Wednesday, 24 July 2013

Should we be quiet about the Israeli-Palestinian conflict?


There are plenty of things we may get agitated or angry about, but there are few things that concern us directly. This is probably more true in politics than in any other part of life. We hold strong opinions and voice these unhesitantly when it comes to political issues, often without asking whether this matters to us imminently. 

The internet may have accelerated this phenonmenon not least by widening the realm of those able to contribute. But does this make for better debates and, perhaps even more importantly, for better solutions to problems? 

One element of any debate is how we remain emotionally engaged to any issue at hand and, at the same time, retain a critical distance to those very emotions that seem to guide us for better or worse in forming our opinions. So the question arises: what does the expression of our opinion contribute exactly to any given issue? And if we conclude that it does little to further the debate, should we just shut up? 

Philosophers tell us that the biggest stumbling bloc on the road to a balanced debate is our lack of knowledge. That does not just include factual knowledge, but experiential knowledge as well. We are simply not party to all things human in this world, and hence rely on third party reports. Why should this distance to experience matter? Let's take an example. 

We all have strong opinions on what the root causes are of the Isreali-Palestinian conflict, as well as on how to solve it. Many of these opinions may be formed after onerous and honest research into the facts of the issue. Yet, few of those who have strong opinions on the matter have probably visited either Isreal or Palestine, and probably even fewer have lived there for a sustained period of time.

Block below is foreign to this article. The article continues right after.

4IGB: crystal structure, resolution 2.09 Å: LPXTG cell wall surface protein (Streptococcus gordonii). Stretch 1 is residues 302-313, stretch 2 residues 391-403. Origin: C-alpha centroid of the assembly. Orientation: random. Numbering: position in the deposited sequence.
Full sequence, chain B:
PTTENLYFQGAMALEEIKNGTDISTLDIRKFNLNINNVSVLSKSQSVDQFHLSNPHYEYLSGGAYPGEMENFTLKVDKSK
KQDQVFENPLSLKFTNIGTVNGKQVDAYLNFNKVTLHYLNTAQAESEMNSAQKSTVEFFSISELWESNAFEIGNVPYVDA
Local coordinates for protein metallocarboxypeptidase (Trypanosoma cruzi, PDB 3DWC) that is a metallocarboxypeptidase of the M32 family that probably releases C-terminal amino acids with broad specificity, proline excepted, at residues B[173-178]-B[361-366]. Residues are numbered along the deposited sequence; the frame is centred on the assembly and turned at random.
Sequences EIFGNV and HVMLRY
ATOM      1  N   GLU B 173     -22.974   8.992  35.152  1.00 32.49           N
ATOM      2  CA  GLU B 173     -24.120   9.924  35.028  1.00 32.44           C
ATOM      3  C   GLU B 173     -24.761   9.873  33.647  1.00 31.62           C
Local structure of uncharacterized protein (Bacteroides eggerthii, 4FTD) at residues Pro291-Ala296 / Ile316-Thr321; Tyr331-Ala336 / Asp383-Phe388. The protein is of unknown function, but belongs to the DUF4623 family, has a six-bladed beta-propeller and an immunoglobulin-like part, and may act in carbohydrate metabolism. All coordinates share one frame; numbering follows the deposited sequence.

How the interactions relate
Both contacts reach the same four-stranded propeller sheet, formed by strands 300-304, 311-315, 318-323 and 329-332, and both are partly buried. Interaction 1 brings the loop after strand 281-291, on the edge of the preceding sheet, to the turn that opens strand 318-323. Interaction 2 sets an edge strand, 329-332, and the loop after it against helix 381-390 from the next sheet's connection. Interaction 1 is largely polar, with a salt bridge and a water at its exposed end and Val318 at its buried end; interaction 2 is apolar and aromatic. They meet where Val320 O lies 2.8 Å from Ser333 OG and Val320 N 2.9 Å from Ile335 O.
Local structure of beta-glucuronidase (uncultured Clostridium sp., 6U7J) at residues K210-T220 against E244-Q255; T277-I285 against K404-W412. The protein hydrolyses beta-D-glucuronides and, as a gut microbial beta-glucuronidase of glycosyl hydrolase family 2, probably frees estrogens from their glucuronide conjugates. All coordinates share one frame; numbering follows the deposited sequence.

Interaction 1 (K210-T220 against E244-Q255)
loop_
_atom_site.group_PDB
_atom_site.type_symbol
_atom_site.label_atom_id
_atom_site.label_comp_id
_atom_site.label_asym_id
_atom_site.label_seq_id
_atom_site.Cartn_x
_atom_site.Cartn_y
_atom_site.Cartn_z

So, where does this leave our debate on the issue? I believe that, given that human understanding always operates with limited knowledge, we need to look at other principles that may guide us what we ought to do in highly controversial issues that have no immediate relevance to our own lives. 

One such principle is perhaps about how to prevent bringing our emotions to bear on a situation that have less to do with the parties involved than with our own circumstances. It seems that no one is helped if we articulate our own opinions in a way that reflect mainly our own perspective rather than that of the parties involved. Consequently, perhaps the best we can hope for is to be conscious of how anger at perceived injustices mainly answer to the needs of our own psyche. Consequently, if our anger does little to contribute to solutions, perhaps we should refrain from anything that may inflame the conflict between those involved in a dispute. 

Does this mean that we should never voice our views on any issues unless we are directly involved? Certainly not. Parties to disputes are often just as guilty to widening the parameters of the debate as we are by looking for support in the most unlikely corners of the world. What the world thinks matters in searching for solutions to local problems. 

However, overall, I suspect, there is little to be gained from weighing into a debate that matters to us only through our emotive responses. In a sense, all we do then is to speak to our own emotional needs. That does not sound like a good guide in navigating the complexities of political problems. 


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